America’s 2016 presidential election marks a turning point in the relationship between local and federal government. The Electoral College will soon reverse the national popular vote for only the fifth time in history, favoring a candidate who was largely rejected by urban voters. As the country splinters along geographic and ideological lines, post-election divisions could portend the rise of a new American city-state movement, with mayors and city councils likely to intensify efforts to independently pursue progressive local agendas. Rather than prepare for battle, however, the city-state movement should broaden its relevance to rural areas in order to make a convincing case for the international economic, cultural, and social unity fueling its growth.
The United States is urbanizing at a steady pace, with a majority of population growth occurring in cities. In the 2016 election, however, votes in states with larger, more urban populations effectively counted less than those in states with smaller, less urban populations. For example, a Wall Street Journal study calculated that Wyoming voters “wielded almost three times as much influence as California voters.” Due in part to the fact that smaller states have more Electoral College votes per voter than do large states, the candidate who overwhelmingly won urban areas (and, the national popular vote by roughly 2.5 million votes) will not be the country’s next president.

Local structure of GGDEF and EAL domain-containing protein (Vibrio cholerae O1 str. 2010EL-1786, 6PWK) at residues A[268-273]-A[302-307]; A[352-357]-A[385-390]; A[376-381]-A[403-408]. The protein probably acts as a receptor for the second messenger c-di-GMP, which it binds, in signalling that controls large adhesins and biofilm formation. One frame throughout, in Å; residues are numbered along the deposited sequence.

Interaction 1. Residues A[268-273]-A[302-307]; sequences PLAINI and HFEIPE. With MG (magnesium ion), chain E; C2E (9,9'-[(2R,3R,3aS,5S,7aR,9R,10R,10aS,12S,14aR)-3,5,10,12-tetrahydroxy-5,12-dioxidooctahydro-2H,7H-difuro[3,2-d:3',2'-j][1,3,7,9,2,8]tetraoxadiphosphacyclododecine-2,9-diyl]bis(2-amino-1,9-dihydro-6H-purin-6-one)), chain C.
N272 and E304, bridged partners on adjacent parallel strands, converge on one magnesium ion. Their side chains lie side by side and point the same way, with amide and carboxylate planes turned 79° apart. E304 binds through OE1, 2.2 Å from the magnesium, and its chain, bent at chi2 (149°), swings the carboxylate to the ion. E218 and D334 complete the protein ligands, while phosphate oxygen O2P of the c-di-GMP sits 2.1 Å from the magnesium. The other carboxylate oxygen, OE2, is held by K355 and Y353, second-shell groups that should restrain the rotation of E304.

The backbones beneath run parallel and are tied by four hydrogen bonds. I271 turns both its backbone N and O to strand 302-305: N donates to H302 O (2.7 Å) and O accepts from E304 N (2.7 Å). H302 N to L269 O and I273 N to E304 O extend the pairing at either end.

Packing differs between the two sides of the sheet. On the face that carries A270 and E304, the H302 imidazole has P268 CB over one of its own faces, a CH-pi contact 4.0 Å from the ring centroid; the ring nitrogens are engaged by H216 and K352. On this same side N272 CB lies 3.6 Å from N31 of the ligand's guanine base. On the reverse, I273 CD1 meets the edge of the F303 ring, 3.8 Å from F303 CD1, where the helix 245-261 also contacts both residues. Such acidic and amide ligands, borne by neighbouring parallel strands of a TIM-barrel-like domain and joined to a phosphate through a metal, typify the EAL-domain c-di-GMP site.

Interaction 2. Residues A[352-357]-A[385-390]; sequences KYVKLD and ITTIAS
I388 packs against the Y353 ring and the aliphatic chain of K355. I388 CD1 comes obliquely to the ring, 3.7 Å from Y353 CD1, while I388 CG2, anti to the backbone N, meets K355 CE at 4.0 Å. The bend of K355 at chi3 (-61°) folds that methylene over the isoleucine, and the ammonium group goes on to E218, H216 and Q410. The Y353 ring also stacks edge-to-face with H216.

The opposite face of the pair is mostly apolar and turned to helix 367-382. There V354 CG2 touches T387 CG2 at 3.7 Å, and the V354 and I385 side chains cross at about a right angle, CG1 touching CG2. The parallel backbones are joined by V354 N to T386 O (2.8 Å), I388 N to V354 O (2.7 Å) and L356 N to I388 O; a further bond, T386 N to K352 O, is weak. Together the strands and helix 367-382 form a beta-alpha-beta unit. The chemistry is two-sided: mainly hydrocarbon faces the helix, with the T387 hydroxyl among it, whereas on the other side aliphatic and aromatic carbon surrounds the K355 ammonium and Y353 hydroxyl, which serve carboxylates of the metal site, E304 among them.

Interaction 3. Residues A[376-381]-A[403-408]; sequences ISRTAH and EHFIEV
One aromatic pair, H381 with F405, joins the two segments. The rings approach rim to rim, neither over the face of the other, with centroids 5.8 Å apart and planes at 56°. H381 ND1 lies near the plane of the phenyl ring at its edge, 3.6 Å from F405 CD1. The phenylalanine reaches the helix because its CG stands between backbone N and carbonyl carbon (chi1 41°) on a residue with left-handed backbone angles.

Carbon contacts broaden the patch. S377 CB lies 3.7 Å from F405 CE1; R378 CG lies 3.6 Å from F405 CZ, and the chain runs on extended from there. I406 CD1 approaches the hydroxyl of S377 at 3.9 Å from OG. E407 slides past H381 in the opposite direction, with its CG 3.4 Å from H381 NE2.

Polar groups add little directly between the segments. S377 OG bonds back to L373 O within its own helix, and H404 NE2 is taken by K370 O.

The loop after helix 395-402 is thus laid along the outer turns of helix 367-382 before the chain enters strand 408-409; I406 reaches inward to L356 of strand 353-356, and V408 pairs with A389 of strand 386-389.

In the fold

This phenomenon has prompted scholars, analysts, and media to ask probing questions about the democratic legitimacy of the Electoral College system. One notable corollary is that states with large cities have less political influence relative to their importance in the national economy. Rural areas, no longer America’s primary economic engines, enjoy a degree of influence that out-scales their modest population size and economic contribution. As the dust settles and people come to terms—happily or otherwise—with the finality of the election, now is the time to consider how the rural-urban political divide will impact America’s cities.